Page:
By Jen Kastner
MIDLAND- This week, the Midland Independent School District announced that it currently has 99 pregnant teens in their schools. That's roughly the same number of pregnant teens they had in their schools this time last year. Questions are now being raised over the effectiveness of the sex education program, which was just implemented last April.
Tracey Dees, MISD Director of Health Services, is confident the program will eventually prove itself to be effective.
"We're not even one year into it. We don't want to start tweaking it. We don't need to tweak anything. We need to hold the course and do what we said we were going to do," she explained.
The new sex education curriculum, "It's Your Game...Keep it Real", is a computer and classroom-based program that follows an abstinence-plus model, in which abstinence is promoted first and foremost, but safe sexual practices are also encouraged. The program is designed for 7th and 8th graders. Last year, all MISD 7th graders started the program. Now, as 8th graders, they're continuing the second component of it.
The district says there is no way a miraculous drop in pregnancy numbers will happen overnight.
"Sex education curriculum is not magic. It's not like we're going to make these kids undergo a curriculum for two years and they're going to suddenly stop becoming pregnant. That is not going to happen. What we're hoping for is that they will make better life choices for themselves," Dees said.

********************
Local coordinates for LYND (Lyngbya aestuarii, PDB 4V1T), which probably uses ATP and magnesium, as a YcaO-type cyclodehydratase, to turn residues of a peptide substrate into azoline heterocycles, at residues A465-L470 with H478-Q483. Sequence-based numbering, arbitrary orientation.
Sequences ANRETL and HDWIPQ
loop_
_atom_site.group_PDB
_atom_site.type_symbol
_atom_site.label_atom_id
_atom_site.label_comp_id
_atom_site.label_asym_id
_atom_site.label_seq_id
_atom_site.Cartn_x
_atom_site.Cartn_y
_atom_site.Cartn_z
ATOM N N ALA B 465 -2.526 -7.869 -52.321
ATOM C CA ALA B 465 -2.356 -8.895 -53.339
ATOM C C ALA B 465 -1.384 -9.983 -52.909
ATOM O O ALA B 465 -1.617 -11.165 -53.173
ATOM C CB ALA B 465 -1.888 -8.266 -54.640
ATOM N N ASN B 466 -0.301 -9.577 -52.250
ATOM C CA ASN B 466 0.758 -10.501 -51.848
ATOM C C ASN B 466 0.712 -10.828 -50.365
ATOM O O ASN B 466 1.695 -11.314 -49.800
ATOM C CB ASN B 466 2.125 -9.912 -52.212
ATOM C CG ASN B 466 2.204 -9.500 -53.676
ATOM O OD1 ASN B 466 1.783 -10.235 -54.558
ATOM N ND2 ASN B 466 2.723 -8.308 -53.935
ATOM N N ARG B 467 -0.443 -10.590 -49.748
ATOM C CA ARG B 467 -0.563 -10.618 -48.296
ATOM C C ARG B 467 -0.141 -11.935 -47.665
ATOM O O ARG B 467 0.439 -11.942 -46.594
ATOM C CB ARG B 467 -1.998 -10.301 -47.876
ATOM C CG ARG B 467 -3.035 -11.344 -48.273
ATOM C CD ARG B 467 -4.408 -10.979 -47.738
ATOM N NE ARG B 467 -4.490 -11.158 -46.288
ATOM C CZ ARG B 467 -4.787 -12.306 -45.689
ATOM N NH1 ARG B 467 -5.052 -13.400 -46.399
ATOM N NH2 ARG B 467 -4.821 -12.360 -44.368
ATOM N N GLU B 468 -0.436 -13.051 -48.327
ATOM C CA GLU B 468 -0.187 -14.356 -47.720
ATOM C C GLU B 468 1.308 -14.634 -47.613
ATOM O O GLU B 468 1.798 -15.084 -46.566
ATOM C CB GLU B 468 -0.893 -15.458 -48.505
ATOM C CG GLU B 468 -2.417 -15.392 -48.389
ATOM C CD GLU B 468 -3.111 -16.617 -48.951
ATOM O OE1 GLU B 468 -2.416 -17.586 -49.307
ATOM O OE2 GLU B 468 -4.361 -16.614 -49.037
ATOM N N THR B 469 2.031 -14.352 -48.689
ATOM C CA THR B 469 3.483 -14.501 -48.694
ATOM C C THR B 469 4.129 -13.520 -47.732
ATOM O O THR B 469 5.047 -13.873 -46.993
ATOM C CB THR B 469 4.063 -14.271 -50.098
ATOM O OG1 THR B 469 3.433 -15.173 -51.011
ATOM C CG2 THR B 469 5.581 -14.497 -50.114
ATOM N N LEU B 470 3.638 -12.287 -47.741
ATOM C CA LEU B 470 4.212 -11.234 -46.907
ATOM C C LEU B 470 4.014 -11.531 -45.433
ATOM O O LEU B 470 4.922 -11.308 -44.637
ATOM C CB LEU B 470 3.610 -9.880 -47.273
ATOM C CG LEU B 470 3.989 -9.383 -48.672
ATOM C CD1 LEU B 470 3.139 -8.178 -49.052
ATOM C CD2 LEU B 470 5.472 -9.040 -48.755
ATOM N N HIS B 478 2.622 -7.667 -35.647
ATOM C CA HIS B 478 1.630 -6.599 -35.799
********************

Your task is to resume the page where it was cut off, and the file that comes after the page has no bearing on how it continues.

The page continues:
MISD says the "It's Your Game...Keep it Real" program is proven to work. It's evidence-based. However, it will take some time.
"With the curriculum, what we do know is that it will take at least five years before we see anything that's effective in terms of changing numbers," Dees said.
Not everyone's convinced that MISD's program will work.
Midlander Daniel Montoia says, "It should of at least gone down. Or, at least the numbers should have changed slightly. Something should have happened."
Midlander Cindy King says the choice in program isn't the issue. Rather, she believes the problem is at home.
"You can educate kids all you want to, but if the parents aren't stepping in and teaching the kids right from wrong and what's a good thing and what's not a good thing, then all the education in the world isn't going to help. It's just going to bounce off their heads," she said.